When the travelling man, the cultural pirate, Humphrey Gilbert hove up on the shores of Newfoundland and Labrador, his fellow celebrity, Edmund Spenser, was recording the politics and passions of his age in song. The government of the day didn’t have to reward Gilbert for seizing “this blessed isle,” he drowned on the way home, but Queen Elizabeth I did want to provide a life-time pension of £100 to her musical chronicler. Her chief minister, though, was horrified at the misappropriation of government funds and exclaimed: What! All this for a song.
Mr. Chancellor, As you well know, this mean-spirited, unimaginative parsimony is not confined to the 16th century. However, while this court of intellectuals and government of scholars may be occasionally short of funds, it is not short-sighted. In Newfoundland and Labrador, we place a high value on music and song, ever since Robert Hayman, in the 16th century, wrote a song about the rich elements of our province. That is why today we are proud to honour the pre-eminent singer/songwriter, Bruce Cockburn, whose songs have recorded the politics and passion of our lives and times. He has courted and provoked us all to engage in the urgent political, economic and environmental issues of our time. His lyrics summon us to take responsibility for our actions, and, most difficult of all, to love our neighbours as ourselves.
Through his extensive travels in Central America, Asia, Africa and Iraq, Bruce Cockburn’s substantial discography bears witness to the horror and the holiness of the human condition. And while, like Spenser, he sings of the evanescence of life, of our
Footprints by the sea’s edge
the intensity of his imagery, offers us glimpses of the divine.
Mr. Chancellor, While Bruce Cockburn modestly refers to himself as a “cultural pirate,” widely read in the Christian writings of Thomas Merton, C.S. Lewis, J.R.R. Tolkien and in the work of the poets Kerouac, Ginsberg, and Ernesto Cardenal, he is an original artist. His luminous and forceful images have awakened our consciousness to the fearful symmetry in the dual nature of human kind our amazing acts of grace and our atrocious acts of evil. The rich, sensuous palette of his music, a versatile distillation of folk, rock, reggae, jazz, blues, and liturgical, Renaissance rhythms, played on Western, Asian, African and Caribbean instruments, has been a call to generations of Canadians to attend to humanistic values.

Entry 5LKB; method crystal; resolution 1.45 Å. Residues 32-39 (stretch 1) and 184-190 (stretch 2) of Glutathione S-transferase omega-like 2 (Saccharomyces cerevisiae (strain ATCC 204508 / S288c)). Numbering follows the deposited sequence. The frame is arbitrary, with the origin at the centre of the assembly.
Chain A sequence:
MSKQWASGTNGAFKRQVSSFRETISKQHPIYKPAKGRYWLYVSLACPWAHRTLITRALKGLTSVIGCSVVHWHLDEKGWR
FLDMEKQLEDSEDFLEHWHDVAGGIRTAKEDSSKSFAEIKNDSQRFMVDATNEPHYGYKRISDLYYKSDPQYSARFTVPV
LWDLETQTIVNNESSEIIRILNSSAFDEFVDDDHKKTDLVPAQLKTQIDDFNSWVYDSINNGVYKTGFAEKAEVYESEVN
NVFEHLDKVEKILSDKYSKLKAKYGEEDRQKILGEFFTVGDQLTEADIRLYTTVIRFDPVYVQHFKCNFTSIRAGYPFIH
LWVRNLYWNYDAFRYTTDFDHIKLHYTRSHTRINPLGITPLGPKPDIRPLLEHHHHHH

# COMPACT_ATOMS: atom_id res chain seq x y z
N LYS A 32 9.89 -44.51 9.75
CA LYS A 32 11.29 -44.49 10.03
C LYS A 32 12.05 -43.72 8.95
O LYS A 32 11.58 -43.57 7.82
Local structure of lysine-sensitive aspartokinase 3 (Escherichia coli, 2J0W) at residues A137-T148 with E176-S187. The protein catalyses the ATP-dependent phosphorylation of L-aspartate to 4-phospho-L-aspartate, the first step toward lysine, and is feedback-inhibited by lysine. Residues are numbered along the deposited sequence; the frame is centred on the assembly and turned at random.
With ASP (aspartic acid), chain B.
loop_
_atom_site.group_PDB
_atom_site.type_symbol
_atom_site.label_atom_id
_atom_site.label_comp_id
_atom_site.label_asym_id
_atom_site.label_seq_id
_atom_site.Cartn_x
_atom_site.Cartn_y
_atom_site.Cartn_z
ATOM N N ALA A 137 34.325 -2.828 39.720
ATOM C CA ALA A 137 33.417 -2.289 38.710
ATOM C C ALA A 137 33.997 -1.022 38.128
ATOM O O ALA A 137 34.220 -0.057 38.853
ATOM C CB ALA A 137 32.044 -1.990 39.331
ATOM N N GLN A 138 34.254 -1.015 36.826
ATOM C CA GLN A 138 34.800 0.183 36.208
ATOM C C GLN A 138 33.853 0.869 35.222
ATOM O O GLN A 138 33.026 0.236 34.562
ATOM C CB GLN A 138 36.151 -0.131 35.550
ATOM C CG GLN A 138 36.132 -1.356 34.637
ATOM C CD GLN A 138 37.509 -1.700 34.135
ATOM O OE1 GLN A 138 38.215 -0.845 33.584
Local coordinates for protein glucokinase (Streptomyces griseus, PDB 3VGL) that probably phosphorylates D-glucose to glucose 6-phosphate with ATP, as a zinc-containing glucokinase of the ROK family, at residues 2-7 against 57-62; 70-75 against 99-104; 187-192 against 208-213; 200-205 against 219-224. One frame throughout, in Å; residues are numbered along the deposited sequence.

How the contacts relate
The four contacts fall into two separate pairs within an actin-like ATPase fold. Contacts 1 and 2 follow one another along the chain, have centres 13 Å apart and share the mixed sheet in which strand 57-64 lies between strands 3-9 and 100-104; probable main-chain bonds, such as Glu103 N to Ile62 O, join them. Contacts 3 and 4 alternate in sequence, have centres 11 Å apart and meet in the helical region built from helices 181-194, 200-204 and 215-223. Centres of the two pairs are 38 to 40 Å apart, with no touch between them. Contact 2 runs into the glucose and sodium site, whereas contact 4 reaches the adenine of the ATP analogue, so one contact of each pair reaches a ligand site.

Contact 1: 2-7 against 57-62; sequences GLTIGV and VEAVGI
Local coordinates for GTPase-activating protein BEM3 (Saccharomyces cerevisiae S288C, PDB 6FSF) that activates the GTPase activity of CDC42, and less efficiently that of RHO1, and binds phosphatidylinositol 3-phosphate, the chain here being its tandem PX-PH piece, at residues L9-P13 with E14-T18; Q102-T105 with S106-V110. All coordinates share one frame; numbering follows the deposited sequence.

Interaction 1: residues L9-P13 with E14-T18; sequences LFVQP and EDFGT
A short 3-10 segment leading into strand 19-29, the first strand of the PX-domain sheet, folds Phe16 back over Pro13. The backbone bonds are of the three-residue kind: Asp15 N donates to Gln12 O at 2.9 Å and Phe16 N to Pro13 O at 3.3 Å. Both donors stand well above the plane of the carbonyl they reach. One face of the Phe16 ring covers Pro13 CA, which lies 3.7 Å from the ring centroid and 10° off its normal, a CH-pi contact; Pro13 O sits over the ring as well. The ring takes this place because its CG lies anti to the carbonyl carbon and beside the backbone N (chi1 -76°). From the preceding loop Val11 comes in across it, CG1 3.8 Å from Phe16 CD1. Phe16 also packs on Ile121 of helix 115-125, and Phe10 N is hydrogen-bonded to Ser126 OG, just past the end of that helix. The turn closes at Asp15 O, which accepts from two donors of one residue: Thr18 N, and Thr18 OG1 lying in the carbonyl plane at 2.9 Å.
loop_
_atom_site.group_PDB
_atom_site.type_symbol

Mr. Chancellor, in fact this is Bruce Cockburn’s second gig this month. He has just received an honorary doctorate in divinity from Queen’s University, but he is the first to admit that he is no saint. His parents thought he would become a bum if he played the guitar; he was once arrested for busking without a license in Paris and, having had some experience in these matters, he is writing the music for the film Ecstasy: Three Tales of Chemical Romance by Irvine Welsh. While his songs at times are bitter and impassioned cris de coeur, they are never preachy. They are extracted from the truth of his own experience. If the songs take on a life of their own that is the risk this artist takes in speaking truly.
His songs attest that, in his odyssey, Bruce Cockburn has almost been overcome by the “sunt lacrimae rerum et mentem mortalia tangunt,” the futility and waste of human life. His spirituality has sustained him, while he has been a grim traveller in a dawn sky, as has the sacrament of erotic love, recorded in many of his sensuous songs, which he has shared with all of us who are Lovers in a Dangerous Time. Witness, Mr. Chancellor, the number of fans in the faculty clamouring for tickets to this convocation.
So what better way to record this convocation than to close with Bruce Cockburn’s own words
This outstanding Canadian, this citizen of the world, Bruce Cockburn, has given us true soundings on the voyage of our lives. We trust he will have a safer voyage from these shores than Humphrey Gilbert, that his communion with us will ensure a lifetime remuneration of grace and inspire many more songs illuminating the reality of our world.
Dr. Annette Staveley